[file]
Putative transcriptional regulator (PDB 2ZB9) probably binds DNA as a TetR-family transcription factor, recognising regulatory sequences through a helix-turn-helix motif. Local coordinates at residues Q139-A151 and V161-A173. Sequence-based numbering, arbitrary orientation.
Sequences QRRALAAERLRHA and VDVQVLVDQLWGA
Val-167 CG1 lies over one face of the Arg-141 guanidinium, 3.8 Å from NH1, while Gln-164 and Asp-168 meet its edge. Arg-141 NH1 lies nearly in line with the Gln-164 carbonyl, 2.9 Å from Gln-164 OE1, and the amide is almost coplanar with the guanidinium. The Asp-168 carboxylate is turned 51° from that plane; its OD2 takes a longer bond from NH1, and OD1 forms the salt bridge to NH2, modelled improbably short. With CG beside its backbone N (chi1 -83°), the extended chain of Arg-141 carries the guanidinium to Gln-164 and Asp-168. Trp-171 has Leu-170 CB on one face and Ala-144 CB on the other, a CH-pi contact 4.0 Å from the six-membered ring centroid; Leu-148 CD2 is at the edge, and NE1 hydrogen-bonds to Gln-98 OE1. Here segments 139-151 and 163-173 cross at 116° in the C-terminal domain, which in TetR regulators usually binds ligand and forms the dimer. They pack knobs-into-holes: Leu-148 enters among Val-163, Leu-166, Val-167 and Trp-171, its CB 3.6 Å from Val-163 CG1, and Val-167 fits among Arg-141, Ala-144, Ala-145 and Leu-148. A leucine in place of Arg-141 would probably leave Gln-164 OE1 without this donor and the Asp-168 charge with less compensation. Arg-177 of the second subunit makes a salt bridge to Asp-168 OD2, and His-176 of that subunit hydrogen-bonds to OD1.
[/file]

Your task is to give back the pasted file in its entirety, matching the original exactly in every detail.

Putative transcriptional regulator (PDB 2ZB9) probably binds DNA as a TetR-family transcription factor, recognising regulatory sequences through a helix-turn-helix motif. Local coordinates at residues Q139-A151 and V161-A173. Sequence-based numbering, arbitrary orientation.
Sequences QRRALAAERLRHA and VDVQVLVDQLWGA
Val-167 CG1 lies over one face of the Arg-141 guanidinium, 3.8 Å from NH1, while Gln-164 and Asp-168 meet its edge. Arg-141 NH1 lies nearly in line with the Gln-164 carbonyl, 2.9 Å from Gln-164 OE1, and the amide is almost coplanar with the guanidinium. The Asp-168 carboxylate is turned 51° from that plane; its OD2 takes a longer bond from NH1, and OD1 forms the salt bridge to NH2, modelled improbably short. With CG beside its backbone N (chi1 -83°), the extended chain of Arg-141 carries the guanidinium to Gln-164 and Asp-168. Trp-171 has Leu-170 CB on one face and Ala-144 CB on the other, a CH-pi contact 4.0 Å from the six-membered ring centroid; Leu-148 CD2 is at the edge, and NE1 hydrogen-bonds to Gln-98 OE1. Here segments 139-151 and 163-173 cross at 116° in the C-terminal domain, which in TetR regulators usually binds ligand and forms the dimer. They pack knobs-into-holes: Leu-148 enters among Val-163, Leu-166, Val-167 and Trp-171, its CB 3.6 Å from Val-163 CG1, and Val-167 fits among Arg-141, Ala-144, Ala-145 and Leu-148. A leucine in place of Arg-141 would probably leave Gln-164 OE1 without this donor and the Asp-168 charge with less compensation. Arg-177 of the second subunit makes a salt bridge to Asp-168 OD2, and His-176 of that subunit hydrogen-bonds to OD1.